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Ted Morton is an executive fellow and professor emeritus at the University of Calgary’s School of Public Policy and professor emeritus at the University of Calgary. He previously served as Alberta’s minister of energy and minister of finance.

Alberta Premier Rachel Notley’s mandatory cuts to oil production are properly understood as a necessary evil, the least-worst option facing the Alberta government and Western Canadian oil producers. It is akin to amputating a badly infected leg to save the rest of the body. It is better than the alternatives, but hardly something to celebrate. If they work – and this is not a given – they may bring short-term relief from the current export backlogs that are crushing prices for Canadian oil.

But we should not allow the focus on this short-term micro-issue to blind us to the broader macro issues that are slowly strangling our oil and gas sector – and the jobs and lives of the tens of thousands of Canadian families who work in this sector.

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To begin, how did we get into this predicament? The answer is easy: Justin Trudeau’s pipeline policies. Since becoming Prime Minister in 2015, he first vetoed Northern Gateway, and then encouraged the National Energy Board to kill Energy East by imposing new requirements. Most recently, he refused to stand up to the federal Court of Appeal’s veto of the Trans Mountain expansion, a pipeline he had just spent $4.5-billion to buy.

The judicial reasoning in this decision is completely out of line with the Supreme Court of Canada’s two most recent decisions concerning “duty to consult” – its 2017 decisions in Clyde River/ Line 9 and Jumbo Ski. The Trudeau government should have stated this publicly, immediately appealed the decision to the Supreme Court and asked for a reversal. Instead, Mr. Trudeau launched yet another consultation process to avoid alienating the anti-pipeline, climate-change voters that helped the Liberals win a majority government in 2015.

A second issue is the complete failure of the “social licence” strategy. In their zeal to be climate change leaders, both Mr. Trudeau and Ms. Notley were blind to the fact that anti-pipeline non-governmental organizations (NGOs) don’t want cleaner, safer oil pipelines. They want no pipelines. At 2 per cent of global carbon-dioxide emissions, what Canada does to reduce demand – i.e. carbon taxes and cap-and-trade – won’t make any difference. For the true believers, what needs to be done is to shut down Canada’s oil sands – the third-largest reserve in the world. To achieve this, they will use legal challenges to block every and any attempt to restart the Trans Mountain expansion, or any other new export pipeline. There will never be “social licence.”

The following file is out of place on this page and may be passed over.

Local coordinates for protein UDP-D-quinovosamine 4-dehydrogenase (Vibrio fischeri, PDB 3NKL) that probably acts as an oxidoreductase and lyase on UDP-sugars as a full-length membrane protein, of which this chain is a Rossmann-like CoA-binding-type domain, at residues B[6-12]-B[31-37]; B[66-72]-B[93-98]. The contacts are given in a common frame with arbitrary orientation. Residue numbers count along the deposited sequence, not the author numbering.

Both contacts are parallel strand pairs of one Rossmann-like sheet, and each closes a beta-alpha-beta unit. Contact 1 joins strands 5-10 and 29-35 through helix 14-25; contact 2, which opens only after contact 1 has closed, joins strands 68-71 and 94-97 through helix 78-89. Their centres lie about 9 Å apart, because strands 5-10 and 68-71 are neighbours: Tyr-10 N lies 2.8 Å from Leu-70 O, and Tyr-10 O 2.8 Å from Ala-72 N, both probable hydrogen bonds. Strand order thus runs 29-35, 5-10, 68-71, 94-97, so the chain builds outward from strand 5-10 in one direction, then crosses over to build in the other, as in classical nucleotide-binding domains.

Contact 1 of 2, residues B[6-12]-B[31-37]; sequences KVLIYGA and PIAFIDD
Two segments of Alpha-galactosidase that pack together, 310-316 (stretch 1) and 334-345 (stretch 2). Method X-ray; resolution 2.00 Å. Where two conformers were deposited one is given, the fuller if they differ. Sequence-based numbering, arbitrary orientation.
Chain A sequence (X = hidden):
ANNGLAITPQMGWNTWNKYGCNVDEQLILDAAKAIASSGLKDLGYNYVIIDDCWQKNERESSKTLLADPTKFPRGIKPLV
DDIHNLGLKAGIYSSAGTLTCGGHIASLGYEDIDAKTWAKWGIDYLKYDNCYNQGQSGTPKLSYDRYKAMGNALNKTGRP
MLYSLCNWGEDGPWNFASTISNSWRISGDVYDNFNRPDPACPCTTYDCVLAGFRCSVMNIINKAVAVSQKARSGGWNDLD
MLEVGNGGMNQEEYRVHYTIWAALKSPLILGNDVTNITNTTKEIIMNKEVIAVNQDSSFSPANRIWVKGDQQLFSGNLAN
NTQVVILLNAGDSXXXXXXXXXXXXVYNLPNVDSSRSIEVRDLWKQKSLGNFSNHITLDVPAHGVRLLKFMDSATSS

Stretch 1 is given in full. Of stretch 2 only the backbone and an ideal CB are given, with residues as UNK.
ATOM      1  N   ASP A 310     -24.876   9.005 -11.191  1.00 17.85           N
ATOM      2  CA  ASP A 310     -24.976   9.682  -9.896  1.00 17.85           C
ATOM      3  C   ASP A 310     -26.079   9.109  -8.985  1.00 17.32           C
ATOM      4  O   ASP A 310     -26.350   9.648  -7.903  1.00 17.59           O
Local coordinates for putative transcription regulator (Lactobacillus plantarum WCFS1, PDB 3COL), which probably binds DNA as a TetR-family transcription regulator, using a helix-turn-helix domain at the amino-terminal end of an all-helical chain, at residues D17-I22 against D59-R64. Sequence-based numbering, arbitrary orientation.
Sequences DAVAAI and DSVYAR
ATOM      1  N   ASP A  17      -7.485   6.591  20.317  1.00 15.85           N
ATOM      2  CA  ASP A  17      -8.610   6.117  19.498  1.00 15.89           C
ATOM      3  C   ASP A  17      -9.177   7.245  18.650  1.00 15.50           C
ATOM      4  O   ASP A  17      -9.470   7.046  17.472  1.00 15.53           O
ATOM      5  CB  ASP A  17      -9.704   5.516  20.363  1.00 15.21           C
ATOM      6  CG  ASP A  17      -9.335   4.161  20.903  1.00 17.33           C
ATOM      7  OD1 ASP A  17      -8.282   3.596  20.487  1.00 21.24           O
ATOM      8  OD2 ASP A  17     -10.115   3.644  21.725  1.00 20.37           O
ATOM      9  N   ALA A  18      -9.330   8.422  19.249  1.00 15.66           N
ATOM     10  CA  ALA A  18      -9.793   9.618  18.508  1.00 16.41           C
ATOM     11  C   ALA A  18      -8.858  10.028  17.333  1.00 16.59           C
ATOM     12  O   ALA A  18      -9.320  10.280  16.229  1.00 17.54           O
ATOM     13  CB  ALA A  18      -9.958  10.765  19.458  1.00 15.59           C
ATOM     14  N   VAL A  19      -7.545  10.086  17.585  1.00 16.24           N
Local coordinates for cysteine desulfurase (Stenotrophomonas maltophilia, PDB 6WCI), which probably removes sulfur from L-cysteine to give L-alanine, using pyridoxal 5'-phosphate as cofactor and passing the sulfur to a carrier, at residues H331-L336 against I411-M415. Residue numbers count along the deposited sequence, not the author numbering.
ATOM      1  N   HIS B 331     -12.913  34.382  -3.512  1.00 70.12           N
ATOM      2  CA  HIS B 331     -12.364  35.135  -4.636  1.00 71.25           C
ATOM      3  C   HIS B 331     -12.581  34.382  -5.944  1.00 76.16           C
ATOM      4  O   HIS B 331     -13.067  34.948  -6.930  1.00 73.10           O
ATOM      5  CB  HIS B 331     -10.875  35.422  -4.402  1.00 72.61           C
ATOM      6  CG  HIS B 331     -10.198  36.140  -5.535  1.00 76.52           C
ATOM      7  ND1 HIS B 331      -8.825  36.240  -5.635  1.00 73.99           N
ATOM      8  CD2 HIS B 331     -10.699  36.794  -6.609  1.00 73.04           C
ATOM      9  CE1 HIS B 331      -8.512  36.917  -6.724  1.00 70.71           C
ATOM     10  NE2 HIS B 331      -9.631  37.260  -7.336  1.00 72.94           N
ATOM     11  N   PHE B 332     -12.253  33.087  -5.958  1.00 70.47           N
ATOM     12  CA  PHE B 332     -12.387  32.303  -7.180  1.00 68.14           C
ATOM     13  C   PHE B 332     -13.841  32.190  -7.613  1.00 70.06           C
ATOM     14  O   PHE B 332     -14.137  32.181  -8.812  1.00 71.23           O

Then there is the unpleasant but inescapable fact that under the North American free-trade agreement, and now the United States-Mexico-Canada Agreement (USMCA), Canadian carbon-reduction policies must be more or less in line with what the Americans are doing. If we impose higher carbon penalties than the United States, investment capital will simply go south. This is what economists call “carbon leakage.” It not only scares away capital investment and jobs to lower-cost jurisdictions, but also achieves no net reduction in emissions. The emissions just follow the money and go into the air on the other side of the border. It’s a lose-lose option, and that’s where we are right now.

Last but not least is the futility of 2015 Paris climate accord. To achieve the Paris goal of limiting the global temperature increase to 2 degree C, global emissions would have to be reduced by 6,000 gigatonnes (GTs). Under a best-case scenario – the unlikely case in which all signatories meet all their commitments – Paris would achieve a reduction of only 56 GTs by 2030, leaving 99 per cent of the problem unresolved. Even James Hansen, the ex-NASA scientist and one of the earliest climate change crusaders, has called Paris “a fraud, a fake. There is no action, just promises.”

Consumers are also realizing that renewables can’t meet the efficiencies and low costs of oil and gas. The energy riots in Paris are a reminder that in industrial democracies, struggling middle-class families are not going to sacrifice their jobs for expensive renewable-energy policies, whose negative impact on their lives are immediate and whose benefits are debatable or down the road. Here in Canada, the Progressive Conservative election victory in Ontario reflected a similar backlash against carbon taxes, Many voters felt these policies were making it more expensive to heat their homes, drive their kids to the hockey rink or go to the cottage on weekends. None of this is surprising; the vast majority of middle-class families vote pocket-book issues.

These are the real energy policy issues facing not just Alberta, but all of Canada. As it seems unlikely that the Trudeau Liberals are going to reverse course on their Paris commitments, it is incumbent on Andrew Scheer and the Conservatives to communicate these unpleasant facts to the Canadian electorate in next October’s federal election.

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